Is the line between spirituality and science becoming blurred? Further, to go back to the argument of the “Health Tips” column, is the line between individual and social health and well-being also being made thinner or even erased? Are these people correct in suggesting that what makes economic and social sense also makes sense for the well-being of us as individuals? So what was happening to America’s time-honored belief in “rugged individualism,” the belief that personal freedom is more important than distributive justice or the common good?
Maybe it is time to recognize at a deeper level what is happening in this country now that our fellow citizens have installed Donald J. Trump and his deplorable authoritarian haters in our seats of power in Washington, D.C.
But let’s complicate this further by adding comments from a more traditional representative of American religion, the Franciscan priest, Richard Rohr, who has for several decades run a “Center for Action and Contemplation” in Albuquerque, New Mexico. In his book Breathing Under Water: Spirituality and the Twelve Steps, Rohr writes that breathing in and out “reveals the deepest pattern of all reality. Which is the cycle of taking in and giving back out. It is the shape of all creation,” he notes. “A person will suffocate if she just keeps breathing in. . . . What comes around must go around, or it does not come around again.” This image serves as a counterpart to the words of the physicians cited above. Helping others will help us, they said. Rohr mystically adds that if we don’t breathe out by helping others, we will die.
Maybe it is time to recognize at a deeper level what is happening in this country now that our fellow citizens have installed Donald J. Trump and his deplorable authoritarian haters in our seats of power in Washington, D.C. Individualism, long an enemy of the idea of the common good in U.S. history, has morphed into a form of rugged narcissism. People who disagree with Trump are automatically written off as enemies who need to “shut up” and even those who have been given high positions in the new administration are kept out of the loop, or on the very edge of the loop out of fear that they might try to talk our new “dear leader” into a less impulsive course of action. We are no longer interested in helping others; we are becoming suicidal in our selfishness.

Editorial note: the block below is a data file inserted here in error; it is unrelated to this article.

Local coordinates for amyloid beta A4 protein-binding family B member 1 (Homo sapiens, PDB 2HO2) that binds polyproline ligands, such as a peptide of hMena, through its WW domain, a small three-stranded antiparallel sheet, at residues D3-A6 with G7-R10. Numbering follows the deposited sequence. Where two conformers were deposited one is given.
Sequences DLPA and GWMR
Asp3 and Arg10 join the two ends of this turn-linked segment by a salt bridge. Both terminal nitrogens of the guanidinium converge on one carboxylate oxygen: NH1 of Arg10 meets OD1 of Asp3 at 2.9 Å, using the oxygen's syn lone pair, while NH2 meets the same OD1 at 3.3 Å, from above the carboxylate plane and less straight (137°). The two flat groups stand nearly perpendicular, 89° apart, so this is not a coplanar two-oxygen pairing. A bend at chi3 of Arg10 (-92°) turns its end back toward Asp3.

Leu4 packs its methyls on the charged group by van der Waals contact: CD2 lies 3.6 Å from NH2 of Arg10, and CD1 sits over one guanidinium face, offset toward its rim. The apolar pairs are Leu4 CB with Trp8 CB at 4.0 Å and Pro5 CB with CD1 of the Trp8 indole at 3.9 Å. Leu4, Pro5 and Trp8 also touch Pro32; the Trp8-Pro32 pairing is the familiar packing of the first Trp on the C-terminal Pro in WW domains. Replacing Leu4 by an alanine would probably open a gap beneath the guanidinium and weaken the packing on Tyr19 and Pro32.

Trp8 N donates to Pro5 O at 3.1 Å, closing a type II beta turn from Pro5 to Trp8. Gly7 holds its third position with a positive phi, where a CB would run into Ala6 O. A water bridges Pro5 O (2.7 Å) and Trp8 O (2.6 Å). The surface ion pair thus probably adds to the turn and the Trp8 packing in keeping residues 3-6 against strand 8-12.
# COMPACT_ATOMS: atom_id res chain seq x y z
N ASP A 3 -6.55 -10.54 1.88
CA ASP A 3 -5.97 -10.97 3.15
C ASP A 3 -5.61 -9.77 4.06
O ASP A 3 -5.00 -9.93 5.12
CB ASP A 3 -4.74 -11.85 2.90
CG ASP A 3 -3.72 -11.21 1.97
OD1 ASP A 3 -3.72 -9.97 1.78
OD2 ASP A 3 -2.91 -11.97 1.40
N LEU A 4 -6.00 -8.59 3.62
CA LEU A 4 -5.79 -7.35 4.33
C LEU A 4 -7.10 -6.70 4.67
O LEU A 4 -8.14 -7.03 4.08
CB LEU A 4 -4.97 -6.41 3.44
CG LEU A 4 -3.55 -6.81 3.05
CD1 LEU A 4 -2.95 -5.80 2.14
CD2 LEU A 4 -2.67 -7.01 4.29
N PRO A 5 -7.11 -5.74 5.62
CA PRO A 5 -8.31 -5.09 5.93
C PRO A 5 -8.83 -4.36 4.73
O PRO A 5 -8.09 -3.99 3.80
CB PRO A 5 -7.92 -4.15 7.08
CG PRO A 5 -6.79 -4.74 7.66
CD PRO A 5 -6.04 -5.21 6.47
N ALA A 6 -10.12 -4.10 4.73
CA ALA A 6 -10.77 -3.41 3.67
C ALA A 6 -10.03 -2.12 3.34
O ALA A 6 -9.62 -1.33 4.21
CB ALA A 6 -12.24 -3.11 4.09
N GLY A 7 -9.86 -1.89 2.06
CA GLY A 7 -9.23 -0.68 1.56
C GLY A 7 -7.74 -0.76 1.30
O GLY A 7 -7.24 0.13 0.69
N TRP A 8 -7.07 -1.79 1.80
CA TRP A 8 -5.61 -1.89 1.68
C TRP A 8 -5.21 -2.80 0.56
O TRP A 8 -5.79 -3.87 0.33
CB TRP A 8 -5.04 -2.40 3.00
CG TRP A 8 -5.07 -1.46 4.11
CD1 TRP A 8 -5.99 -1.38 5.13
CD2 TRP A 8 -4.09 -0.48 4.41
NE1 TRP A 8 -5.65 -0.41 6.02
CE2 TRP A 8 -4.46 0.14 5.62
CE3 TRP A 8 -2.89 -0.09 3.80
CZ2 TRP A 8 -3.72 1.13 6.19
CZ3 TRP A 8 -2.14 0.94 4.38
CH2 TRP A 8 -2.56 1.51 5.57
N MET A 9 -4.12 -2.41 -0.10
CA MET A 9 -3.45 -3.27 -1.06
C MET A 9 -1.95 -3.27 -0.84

It is encouraging to see the millions marching against the Trump agenda (though agenda is really too strong a word for his ill-prepared executive outbursts). It is also encouraging that millions of ‘Americans are calling their state and federal elected officials on a daily basis to register their disapproval of what is happening.
But this is not really enough. David Brooks, New York Times columnist, several days ago called Trump “a danger to the [Republican] party and the nation in its existential nature.” He said that “sooner or later all [Republicans] will have to choose what side they are on, and live forever with the choice.” Alarms are sounding, but Brooks needs some help from others in this country.
And it might be especially appropriate if my Christian brothers and sisters who voted in large numbers for Trump, apologized with a hearty mea culpa, mea culpa, mea maxima culpa [my fault, my fault, my grievous fault] and joined some of the rest of us in openly and strongly speaking out against the dangerous policies, authoritarianism and immorality of our new leaders.
If they do not, they might soon have to say, in a new version of what were said to be Christ’s last words on the cross: “Father, forgive us, for we knew not what we were doing.”
*published by the “Centers for Spiritual Living,” formerly called “Religious Science,” a New Thought religious group, one of many founded in the 19th and early 20th century (Unity and Christian Science are two other famous such groups) that promote a positive thinking spirituality that believes individuals can use their minds to draw upon the divinity within each individual (and the Universe itself) to heal body, mind and soul.